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Relieving Back to School Stress

Dr. Greg Allen, Ph.D., LMFT

Back To School Time? No Sweat!

Many kids and parents are feeling growing anxiety over getting back to school -- the morning rush, the homework, the quicker pace of life. While this doesn’t mean we don’t like school, the advent of the busier lifestyle, along with the new changes that ‘back to school’ time brings (new teachers, new classmates, new material) can all lead to increased stress. Here’s what Elizabeth Scott and I recommend you can do to relieve back to school stress in your kids, and in yourself:

Start Early

Let’s face it -- over the summer, most families take their cues from the sun and the relaxed days and stay up later. While it may be tempting to keep the late night activity fun going, it won’t feel very good early the next morning when everyone has to get up. Make sure the bed time schedule is adjusted and try to have everyone eat on a more regular schedule as well. This advice isn’t just for little kids -- teens and adults need quality sleep for proper functioning as well, and getting your schedule adjusted in a new way will help ensure that you are all more prepared for the school day.


Get Ready

If you haven’t already, set aside a specific study area for your child. It’s important to be sure that you child has a comfortable, quiet place to study (even for kindergarteners, most of whom have homework these days), and preparing that area can be a shared project. You may also want to get your routines ready ahead of time such as; having your kids lay out their clothes the night before, keeping their shoes by the door and that help you get out the door with less hassle. This can help refine your routine, and make the back to school transition easier.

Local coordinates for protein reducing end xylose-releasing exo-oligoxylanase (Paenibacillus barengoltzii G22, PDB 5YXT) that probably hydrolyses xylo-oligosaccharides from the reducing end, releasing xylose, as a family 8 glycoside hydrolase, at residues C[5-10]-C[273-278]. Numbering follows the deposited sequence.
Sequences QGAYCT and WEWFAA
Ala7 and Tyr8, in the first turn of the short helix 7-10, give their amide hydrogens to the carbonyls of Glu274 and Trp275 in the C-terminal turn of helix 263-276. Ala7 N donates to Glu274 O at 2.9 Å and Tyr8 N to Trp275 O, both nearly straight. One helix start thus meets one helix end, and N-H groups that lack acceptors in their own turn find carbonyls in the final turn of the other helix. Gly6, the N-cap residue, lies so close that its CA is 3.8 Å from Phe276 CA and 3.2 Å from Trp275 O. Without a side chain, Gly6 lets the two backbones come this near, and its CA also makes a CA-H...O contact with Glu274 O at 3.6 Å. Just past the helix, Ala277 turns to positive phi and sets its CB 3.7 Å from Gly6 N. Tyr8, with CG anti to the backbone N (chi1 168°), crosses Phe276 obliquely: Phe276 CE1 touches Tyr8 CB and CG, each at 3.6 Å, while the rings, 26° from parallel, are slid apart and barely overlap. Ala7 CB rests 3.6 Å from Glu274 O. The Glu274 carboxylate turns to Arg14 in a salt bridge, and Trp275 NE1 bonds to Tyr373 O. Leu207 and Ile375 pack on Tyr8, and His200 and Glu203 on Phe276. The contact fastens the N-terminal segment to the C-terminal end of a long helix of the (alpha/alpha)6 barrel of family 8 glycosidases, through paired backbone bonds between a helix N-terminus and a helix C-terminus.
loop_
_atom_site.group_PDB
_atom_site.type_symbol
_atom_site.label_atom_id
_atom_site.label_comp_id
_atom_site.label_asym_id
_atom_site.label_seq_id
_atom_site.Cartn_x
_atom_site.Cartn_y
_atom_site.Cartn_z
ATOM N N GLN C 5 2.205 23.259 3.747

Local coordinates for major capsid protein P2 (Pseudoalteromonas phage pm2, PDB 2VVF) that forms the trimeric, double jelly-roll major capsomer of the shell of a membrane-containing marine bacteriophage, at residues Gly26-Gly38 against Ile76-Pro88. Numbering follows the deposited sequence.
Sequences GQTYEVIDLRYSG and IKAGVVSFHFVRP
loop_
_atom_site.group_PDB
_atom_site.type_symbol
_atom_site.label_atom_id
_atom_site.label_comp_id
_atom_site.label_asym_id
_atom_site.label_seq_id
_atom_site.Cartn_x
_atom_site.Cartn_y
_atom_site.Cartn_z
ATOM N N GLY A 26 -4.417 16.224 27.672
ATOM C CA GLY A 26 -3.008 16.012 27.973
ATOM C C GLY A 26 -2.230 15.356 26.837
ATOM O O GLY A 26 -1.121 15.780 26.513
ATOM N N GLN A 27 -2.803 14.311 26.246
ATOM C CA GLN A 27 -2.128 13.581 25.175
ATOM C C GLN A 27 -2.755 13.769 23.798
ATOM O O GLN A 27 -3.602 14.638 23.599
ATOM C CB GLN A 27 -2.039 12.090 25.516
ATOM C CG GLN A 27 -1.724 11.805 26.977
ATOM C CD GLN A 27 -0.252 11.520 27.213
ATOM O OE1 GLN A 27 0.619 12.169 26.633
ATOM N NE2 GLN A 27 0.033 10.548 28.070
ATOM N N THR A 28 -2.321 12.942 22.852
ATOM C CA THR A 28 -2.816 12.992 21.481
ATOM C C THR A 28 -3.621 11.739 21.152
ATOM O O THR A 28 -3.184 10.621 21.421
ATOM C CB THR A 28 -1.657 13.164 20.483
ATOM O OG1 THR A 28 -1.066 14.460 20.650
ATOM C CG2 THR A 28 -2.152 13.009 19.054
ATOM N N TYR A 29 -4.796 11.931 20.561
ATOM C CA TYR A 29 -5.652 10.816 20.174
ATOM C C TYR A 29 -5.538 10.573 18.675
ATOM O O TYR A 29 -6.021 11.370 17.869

Talk Amongst Yourselves

One of the best ways to relieve back to school anxiety and manage the new school year is to simply talk to your child about what he or she may be feeling. When the subject of school comes up, let your child tell you what’s exciting about school as well as what may be a little anxiety-provoking. If your child expresses some negativity about school, don’t discount immediately his or her concerns; instead focus on validating feelings. Then you

can help find solutions to whatever is challenging to them. It may be another student, a particular teacher or coach, a subject, peers or even how they feel about themselves. A good goal is for parents to seek to understand what the main challenges are for their kid. Since we’re all individuals, it will be different for each kid and each school year or semester. It’s good to sometimes add in some more positive focus like seeing friends, covering exciting new material, and growing up. These conversation times can also be an excellent time to discuss important topics like how to handle bullies, peer pressure, and other important topics. This can help your child feel more comfortable, and can help you clarify expectations and troubleshoot. Creating open lines of communication is always important, and letting your child know that you’ll be available for support and open discussions can be a crucial part of your relationship, as well as your child or teens success in school.

Bottom Line

Managing the new school is a shared task. While you don’t want to take responsibility from your child or teen in terms of managing the daily and weekly schedule, your support and guidance can be a positive motivator to your family functioning.

Dr. Greg Allen, LMFT is a therapist with a group practice in Palos Verdes Estates ( He is the founder and Director of Freedom4U, a non-profit organization focused on creative arts, life skills, leadership and service. ( He may be reached at

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